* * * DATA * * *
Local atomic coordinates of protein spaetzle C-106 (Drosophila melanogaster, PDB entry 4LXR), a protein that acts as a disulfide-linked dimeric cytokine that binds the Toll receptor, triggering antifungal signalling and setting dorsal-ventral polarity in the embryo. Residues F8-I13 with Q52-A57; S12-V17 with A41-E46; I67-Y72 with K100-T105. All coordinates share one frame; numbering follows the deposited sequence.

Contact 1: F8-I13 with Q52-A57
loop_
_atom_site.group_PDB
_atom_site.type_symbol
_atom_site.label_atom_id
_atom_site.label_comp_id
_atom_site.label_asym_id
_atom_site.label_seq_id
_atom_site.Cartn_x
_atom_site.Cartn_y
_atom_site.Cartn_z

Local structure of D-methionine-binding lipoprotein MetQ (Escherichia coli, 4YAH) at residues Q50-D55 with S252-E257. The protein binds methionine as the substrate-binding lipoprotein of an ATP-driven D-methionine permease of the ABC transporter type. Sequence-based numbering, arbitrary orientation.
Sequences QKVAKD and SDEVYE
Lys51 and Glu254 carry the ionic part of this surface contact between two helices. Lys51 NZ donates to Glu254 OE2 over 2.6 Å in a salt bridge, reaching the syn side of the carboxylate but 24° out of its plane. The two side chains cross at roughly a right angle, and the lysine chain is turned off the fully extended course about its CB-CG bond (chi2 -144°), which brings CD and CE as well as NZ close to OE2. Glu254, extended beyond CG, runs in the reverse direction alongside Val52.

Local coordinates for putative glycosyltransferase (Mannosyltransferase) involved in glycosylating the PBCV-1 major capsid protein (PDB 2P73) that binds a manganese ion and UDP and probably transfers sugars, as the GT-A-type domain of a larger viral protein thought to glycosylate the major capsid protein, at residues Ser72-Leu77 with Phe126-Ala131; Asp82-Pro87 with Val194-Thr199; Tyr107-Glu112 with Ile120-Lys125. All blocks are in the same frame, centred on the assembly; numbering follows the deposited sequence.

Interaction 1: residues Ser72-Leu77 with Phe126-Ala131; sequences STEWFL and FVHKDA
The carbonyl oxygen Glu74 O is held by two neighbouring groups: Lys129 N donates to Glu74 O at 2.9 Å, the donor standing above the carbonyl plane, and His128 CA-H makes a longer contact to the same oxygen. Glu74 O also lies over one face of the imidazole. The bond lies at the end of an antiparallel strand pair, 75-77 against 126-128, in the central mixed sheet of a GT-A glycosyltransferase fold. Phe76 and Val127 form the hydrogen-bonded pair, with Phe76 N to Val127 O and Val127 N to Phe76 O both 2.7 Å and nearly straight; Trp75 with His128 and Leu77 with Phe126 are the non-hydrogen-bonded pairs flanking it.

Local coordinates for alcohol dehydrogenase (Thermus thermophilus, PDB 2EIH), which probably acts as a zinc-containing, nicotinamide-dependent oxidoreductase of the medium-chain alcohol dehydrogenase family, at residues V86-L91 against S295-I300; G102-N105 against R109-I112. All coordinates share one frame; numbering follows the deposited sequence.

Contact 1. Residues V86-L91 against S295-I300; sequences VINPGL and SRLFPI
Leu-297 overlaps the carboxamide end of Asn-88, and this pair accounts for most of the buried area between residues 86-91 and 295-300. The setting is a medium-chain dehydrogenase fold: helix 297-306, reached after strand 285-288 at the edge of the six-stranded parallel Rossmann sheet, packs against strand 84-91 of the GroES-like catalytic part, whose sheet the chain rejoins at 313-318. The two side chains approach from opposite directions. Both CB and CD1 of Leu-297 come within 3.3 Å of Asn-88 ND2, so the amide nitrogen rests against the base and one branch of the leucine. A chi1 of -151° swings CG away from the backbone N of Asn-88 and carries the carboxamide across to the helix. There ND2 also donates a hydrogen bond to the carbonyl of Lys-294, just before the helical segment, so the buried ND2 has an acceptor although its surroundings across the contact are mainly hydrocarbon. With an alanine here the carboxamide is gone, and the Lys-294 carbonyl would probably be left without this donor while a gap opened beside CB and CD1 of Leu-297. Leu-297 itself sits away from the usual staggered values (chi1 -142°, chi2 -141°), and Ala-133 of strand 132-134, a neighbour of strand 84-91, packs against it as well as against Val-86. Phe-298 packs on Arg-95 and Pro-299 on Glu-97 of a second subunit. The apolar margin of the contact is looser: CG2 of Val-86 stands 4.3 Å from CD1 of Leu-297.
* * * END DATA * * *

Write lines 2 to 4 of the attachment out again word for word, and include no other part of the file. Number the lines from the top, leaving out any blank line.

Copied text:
Contact 1: F8-I13 with Q52-A57
loop_
_atom_site.group_PDB